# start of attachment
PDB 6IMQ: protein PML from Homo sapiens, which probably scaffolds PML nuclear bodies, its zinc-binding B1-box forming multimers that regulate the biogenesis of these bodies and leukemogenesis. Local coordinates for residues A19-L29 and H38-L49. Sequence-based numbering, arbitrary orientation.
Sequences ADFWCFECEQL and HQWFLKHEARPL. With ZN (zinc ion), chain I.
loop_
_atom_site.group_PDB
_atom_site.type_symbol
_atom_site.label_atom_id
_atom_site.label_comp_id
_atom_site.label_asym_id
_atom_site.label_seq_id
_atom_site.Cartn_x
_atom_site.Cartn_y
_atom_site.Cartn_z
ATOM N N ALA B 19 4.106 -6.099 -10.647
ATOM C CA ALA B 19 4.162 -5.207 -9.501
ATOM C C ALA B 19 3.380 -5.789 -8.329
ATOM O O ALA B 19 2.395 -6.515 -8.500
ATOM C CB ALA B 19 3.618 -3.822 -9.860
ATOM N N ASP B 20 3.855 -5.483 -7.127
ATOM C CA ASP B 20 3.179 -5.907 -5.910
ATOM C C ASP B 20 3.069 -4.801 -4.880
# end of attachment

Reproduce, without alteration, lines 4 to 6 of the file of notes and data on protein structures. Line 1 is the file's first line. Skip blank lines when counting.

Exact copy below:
_atom_site.group_PDB
_atom_site.type_symbol
_atom_site.label_atom_id